, , , , , | Friendly | September 11, 2018

(Because my family is Native American, during the State Fair we spend most of our time in the Indian Village. It’s very common for parents and grandparents to simply stay and rest in the village while children form groups together and go off on their own to enjoy the fair, coming back every so often to check in and rest. My family does so this year, and during one of our stops, sitting with friends and family outside one of the replica longhouses on a bench, we hear these two gems.)

Native Man: *over microphone* “And you guys can check out one of our longhouses here in the village. Longhouses have stopped being used since the late 17th century, though some of us still live in them… only now, they’re made out of metal, and we call them trailers.”

(Cue several people around us laughing hysterically. A while later, a slightly drunk couple approaches the longhouse my group is sitting at.)

Woman: *very excited* “Oh, my God! This is a real life longhouse! People used to live here! Can you believe this?!”

Man: *a lot calmer* “Ah, yes, the very first casino.”

(They walk into the replica, leaving my group to look at each other and burst into giggles.)

Freebies Aren’t Free

, , , | Right | September 10, 2018

(I annually volunteer to run a shop for a charity when they have a stall at a country and outdoor fair. This isn’t by any means a ‘professional’ shop; the charity corporate sends items and prices and I set up the shop and basically watch that nothing gets stolen. The bulk of our stock is promotional leaflets and informative things, but also free badges, lanyards, magazines, and kid’s activity books. Most of the items we sell are also promotional or charity endorsed, such as bronze badges and DVDs. All of the funds go back to the charity. A family are milling around my table: a couple of kids, their mother, and their grandfather.)

Me: “Please feel free to help yourself to the things on that table. Would your kids like a badge each, perhaps?”

Guest: “Oh, great!”

(They gather round the table and help themselves, mostly to badges and kid’s activity books. I don’t mind the badges — corporate sent hundreds — but we don’t have that many kid’s activity books and I’m watching a good chunk of them disappear when I’ve still got a good two days of running the stall. But, I realise that I can’t really fault them because I told them to help themselves!)

Guest: *holding up lanyard* “Is this free, too?”

Me: *smiling, not knowing what else to say* “Yep!”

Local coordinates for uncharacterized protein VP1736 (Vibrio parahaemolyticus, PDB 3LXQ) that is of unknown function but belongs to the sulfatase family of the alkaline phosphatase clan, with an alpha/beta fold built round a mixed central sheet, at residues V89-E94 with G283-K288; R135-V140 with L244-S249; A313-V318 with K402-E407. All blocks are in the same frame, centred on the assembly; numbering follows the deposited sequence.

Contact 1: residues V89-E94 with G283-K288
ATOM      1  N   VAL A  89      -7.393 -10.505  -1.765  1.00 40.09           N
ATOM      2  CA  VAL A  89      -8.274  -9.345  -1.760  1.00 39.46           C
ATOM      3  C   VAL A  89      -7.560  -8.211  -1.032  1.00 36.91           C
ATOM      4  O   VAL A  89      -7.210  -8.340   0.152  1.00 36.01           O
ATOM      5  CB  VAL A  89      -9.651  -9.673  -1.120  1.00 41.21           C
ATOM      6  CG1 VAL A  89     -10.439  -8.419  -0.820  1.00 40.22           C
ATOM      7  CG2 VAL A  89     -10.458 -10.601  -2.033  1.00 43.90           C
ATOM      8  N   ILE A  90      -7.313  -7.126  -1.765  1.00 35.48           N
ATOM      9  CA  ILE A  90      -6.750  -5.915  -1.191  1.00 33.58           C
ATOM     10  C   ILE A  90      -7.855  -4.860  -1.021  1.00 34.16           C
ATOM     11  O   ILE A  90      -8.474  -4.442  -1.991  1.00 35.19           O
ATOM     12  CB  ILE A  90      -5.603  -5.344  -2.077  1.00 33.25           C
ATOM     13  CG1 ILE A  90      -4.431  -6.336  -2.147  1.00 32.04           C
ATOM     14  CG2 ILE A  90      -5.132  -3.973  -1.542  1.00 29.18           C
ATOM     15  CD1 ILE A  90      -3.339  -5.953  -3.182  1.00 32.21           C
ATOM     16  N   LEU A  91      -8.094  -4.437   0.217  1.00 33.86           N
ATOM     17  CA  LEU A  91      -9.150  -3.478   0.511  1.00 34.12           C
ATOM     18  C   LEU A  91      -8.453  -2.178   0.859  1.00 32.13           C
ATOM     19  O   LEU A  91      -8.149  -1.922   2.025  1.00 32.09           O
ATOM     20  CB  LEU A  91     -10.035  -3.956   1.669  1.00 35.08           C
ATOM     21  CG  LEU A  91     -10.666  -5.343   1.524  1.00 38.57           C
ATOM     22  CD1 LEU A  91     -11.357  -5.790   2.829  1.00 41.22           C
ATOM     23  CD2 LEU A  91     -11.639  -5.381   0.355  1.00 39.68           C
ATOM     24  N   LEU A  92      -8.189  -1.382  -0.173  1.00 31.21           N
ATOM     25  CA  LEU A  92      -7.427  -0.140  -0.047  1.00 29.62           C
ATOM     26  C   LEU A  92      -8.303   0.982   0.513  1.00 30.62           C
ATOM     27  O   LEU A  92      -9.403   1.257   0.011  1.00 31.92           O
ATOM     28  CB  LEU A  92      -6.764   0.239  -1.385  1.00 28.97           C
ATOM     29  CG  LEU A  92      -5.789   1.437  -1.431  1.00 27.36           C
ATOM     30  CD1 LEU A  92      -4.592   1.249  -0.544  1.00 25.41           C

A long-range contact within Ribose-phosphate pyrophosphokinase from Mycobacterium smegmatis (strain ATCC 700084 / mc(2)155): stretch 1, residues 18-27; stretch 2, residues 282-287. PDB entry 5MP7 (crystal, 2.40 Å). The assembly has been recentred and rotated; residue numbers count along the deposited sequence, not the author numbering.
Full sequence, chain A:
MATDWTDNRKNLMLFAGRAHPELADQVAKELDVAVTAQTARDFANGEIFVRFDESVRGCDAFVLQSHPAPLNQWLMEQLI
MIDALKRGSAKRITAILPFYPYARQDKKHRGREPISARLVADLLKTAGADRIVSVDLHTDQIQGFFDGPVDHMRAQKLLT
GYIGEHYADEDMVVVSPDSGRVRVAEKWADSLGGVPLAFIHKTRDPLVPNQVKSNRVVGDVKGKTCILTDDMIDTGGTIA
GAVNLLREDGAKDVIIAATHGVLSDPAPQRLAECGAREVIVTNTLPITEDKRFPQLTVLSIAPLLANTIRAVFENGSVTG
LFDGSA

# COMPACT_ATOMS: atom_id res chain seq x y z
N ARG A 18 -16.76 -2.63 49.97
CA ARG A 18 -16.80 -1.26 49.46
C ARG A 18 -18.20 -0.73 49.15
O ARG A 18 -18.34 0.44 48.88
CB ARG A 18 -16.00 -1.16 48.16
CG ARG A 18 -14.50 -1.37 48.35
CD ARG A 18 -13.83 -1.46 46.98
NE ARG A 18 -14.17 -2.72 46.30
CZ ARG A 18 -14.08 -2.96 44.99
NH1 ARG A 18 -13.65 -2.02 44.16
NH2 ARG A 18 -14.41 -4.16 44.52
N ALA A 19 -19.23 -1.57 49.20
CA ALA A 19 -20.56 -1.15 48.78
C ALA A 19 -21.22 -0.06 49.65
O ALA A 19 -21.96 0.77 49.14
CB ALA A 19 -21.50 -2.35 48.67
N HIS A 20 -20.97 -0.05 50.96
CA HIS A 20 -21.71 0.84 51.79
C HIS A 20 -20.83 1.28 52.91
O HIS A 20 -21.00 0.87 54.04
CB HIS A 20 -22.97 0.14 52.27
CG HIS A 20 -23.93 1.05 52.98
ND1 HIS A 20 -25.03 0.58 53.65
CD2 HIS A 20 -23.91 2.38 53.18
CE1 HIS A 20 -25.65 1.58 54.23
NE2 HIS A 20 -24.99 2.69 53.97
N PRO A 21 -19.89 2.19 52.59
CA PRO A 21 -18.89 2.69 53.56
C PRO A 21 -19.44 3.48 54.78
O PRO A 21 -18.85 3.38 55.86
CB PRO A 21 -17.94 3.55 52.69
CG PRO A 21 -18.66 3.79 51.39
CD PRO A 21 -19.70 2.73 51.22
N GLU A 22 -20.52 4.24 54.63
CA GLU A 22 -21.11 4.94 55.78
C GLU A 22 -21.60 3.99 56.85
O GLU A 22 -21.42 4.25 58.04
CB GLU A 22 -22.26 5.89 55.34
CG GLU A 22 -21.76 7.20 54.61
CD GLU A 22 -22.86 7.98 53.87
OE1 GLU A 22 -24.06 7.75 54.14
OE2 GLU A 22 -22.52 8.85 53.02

Guest: “Great.” *proceeds to pass one out to all her family members*

Daughter: *looking at the gilt lapel badges for sale* “Can I get one of these?”

Guest: “A pin!” *to me* “Oh, she wants to be like her granddad; he’s a [Charity] member!” *calling* “Grandad come look at this!”

Grandad: “Ah, I’ve got one like that!” *to Daughter* “Tell her that your granddad’s a member, and you get a discount!” *laughs*

Me: *smiling, knowing most of our customers are also members and HQ would have my skin if the money-box came back short* “That’ll be £4.60 for you today, please.”

Daughter: *gets the money out of her own pocket and is very polite* “Thanks!”

Me: “Thank you! Enjoy your day!”

(They leave, I restock my very depleted freebie table and think that’s that. They weren’t exactly the worst possible customers. Then, an hour or so later, the whole troupe spills back into the stall.)

Grandad: “She’s lost her badge. We were up at the archery.”

Me: “Oh… I’m sorry to hear that.”

Grandad: *tugging at the one I have pinned down on the table* “Yes, she wants another one.”

Me: “We still have several here under the table, I’ll just get you a new one.” *I do* “£4.60 please.”

Guest: “Didn’t you hear? She lost it.”

Me: “I understand; that’s very unfortunate. I’m really sorry, but I can’t give you a replacement for free.”

Grandad: *irate* “But she lost—”

Older Volunteer: “Is everything okay here?”

Grandad: *quickly thrusting a five pound note in my direction* “Fine, fine. The wee lassie here was just seeing if you’d any more badges in stock!”

Me: “And here’s your change. Thanks again!”

(They did leave for good after that, but not before taking another handful of lanyards and buttons!)